Physics in the Mathematics Curriculum Summary

Tuesday, July 2, 2002

Training in PCMI Website by Suzanne 1:00 - 1:30 in computer lab (how to log on, what's on site, update personal biography, access daily journal, how to access and post to PCMI site)

Continued discussion of our purpose:

  • Discussed existing mission statement on the PCMI website. How will we adjust this?
  • Yesterday's statement: Using physics as a context to present and study the concept of function (linear, quadratic, logarithmic, inverse, power, etc.)
  • Other ideas: seeing mathematics through the lens of physics.
  • Helping students overcome common misunderstandings by using the lens of physical activities to focus their thinking.
  • Activities we suggest and develop should be dense in mathematics, open- ended in nature, and should include the physics background needed by teachers to students to really understand the physical concepts involved in the activity.
  • Perhaps we should brainstorm on areas in which students typically have troubles, and used this as a focus of what we select to develop activities on. Don't just limit ourselves to trouble areas; the physical activities can be used just as well to reinforce, expand, and apply mathematical concepts previously learned.
  • Idea: physics and science teachers often complain students cannot solve literal equations (equations that don't involve x and y).

Swinging an Open Tube in the Air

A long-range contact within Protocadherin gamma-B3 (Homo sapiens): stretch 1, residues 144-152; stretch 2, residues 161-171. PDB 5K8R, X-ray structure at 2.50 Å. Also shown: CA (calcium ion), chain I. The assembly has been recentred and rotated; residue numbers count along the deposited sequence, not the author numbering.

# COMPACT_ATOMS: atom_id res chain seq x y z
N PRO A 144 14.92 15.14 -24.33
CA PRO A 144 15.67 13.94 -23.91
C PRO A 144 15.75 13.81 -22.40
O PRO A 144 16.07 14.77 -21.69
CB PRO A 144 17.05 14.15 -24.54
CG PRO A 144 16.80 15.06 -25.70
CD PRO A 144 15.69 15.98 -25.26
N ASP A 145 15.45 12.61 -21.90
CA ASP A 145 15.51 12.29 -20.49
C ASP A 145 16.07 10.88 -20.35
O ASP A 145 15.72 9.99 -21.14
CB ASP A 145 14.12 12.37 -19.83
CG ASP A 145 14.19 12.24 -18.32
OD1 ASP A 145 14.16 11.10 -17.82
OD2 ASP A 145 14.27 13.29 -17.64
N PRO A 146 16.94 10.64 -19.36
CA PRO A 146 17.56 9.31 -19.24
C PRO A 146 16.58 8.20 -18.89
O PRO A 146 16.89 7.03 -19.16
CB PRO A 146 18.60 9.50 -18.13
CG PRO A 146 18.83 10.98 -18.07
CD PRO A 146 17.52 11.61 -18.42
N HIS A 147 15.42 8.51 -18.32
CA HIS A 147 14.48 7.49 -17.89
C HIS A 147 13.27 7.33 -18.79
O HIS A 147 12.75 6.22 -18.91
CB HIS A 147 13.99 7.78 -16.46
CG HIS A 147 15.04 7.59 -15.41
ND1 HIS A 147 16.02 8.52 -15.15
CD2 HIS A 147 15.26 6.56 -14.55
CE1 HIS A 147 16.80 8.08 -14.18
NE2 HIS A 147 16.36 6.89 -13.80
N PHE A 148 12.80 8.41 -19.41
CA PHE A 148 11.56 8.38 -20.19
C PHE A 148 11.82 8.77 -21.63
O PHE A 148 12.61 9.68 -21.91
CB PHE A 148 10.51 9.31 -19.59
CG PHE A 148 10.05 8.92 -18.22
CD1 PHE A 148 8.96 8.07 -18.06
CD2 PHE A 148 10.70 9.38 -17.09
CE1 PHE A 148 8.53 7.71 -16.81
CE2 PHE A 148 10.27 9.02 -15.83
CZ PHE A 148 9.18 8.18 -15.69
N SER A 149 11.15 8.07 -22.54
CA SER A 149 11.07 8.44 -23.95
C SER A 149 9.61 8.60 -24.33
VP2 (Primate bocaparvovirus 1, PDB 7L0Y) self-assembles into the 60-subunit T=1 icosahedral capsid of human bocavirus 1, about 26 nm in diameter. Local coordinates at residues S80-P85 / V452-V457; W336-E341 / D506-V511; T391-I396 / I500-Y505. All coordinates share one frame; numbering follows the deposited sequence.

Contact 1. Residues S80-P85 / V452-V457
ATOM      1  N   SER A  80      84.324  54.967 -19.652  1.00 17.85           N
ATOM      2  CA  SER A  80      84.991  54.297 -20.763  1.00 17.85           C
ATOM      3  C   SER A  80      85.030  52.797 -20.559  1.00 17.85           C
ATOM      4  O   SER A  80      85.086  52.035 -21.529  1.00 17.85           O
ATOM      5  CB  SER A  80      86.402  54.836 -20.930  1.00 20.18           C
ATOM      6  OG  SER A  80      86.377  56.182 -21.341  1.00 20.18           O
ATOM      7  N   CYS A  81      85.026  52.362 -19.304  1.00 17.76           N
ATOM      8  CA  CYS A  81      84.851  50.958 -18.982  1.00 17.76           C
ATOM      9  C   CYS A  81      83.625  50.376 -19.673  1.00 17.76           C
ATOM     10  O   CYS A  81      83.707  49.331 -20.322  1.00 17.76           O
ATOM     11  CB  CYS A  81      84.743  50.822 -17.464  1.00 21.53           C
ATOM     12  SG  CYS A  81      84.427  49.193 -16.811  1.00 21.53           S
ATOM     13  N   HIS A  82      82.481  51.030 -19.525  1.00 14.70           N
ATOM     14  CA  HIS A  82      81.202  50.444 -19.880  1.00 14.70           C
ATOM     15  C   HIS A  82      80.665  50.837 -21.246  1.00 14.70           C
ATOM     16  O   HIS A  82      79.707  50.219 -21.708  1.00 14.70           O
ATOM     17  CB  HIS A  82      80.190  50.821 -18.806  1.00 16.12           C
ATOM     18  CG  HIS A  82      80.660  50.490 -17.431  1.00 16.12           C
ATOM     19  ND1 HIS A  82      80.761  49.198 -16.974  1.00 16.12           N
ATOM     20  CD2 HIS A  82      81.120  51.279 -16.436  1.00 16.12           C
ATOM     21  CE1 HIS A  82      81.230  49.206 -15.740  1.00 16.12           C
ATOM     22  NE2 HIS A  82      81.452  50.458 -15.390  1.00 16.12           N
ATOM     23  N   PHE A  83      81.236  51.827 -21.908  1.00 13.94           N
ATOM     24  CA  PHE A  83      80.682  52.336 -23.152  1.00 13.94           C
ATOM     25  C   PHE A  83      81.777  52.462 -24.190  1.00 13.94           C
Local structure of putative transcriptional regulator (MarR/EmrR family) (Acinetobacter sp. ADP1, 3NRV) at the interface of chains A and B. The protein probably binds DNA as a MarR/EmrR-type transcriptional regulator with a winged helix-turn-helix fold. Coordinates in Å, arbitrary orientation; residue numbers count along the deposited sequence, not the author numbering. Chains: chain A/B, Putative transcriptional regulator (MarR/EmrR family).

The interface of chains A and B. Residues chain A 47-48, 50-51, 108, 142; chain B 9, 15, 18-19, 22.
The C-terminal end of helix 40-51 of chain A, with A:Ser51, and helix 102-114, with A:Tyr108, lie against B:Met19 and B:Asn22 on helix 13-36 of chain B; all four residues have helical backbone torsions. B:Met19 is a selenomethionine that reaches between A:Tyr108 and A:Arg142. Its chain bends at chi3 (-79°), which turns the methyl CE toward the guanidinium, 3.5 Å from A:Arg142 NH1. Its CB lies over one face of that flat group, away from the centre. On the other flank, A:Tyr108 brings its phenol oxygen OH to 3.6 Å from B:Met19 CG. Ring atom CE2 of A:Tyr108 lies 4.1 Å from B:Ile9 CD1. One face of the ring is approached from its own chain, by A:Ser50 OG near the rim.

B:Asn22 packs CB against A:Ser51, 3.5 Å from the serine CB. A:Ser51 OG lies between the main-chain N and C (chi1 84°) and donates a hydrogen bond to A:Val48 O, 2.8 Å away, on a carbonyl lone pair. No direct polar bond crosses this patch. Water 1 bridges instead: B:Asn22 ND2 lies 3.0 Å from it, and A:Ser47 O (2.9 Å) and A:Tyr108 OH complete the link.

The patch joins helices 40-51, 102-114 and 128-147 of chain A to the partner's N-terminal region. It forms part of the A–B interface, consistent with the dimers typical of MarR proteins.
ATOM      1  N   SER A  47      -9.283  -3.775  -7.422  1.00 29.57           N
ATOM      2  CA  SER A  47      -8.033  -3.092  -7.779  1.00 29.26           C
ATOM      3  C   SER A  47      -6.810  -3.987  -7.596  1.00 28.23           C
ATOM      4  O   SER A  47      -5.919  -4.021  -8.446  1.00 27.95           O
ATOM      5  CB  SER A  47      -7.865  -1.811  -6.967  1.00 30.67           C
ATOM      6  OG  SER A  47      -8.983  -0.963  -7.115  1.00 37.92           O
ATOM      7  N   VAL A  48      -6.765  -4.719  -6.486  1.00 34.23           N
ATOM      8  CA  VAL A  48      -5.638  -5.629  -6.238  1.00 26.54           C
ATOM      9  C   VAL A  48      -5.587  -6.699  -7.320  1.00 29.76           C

Mathematical Concept: Step Functions, (number of revolutions per second versus tone).
Demonstration of wave introduction for students: students stand shoulder to shoulder with hand on shoulder. Show longitudinal and transverse waves and different wave speeds.

Activity:
  1. Swing the tube at various speeds. How many modes are possible with your tube?
  2. Swing the tube to create the first tone consistently. Time 10 revolutions. How many revolutions/sec?
  3. Repeat step 2 for each different mode of your tube?
  4. Gather data from all groups.
  5. Plot pitch as a function of frequency.

Tomorrow, we plan to brainstorm other ideas, then fully develop these activities through the next two weeks.

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© 2001 - 2015 Park City Mathematics Institute
IAS/Park City Mathematics Institute is an outreach program of the Institute for Advanced Study, 1 Einstein Drive, Princeton, NJ 08540
Send questions or comments to: Suzanne Alejandre and Jim King

With program support provided by Math for America

This material is based upon work supported by the National Science Foundation under DMS-0940733 and DMS-1441467. Any opinions, findings, and conclusions or recommendations expressed in this material are those of the author(s) and do not necessarily reflect the views of the National Science Foundation.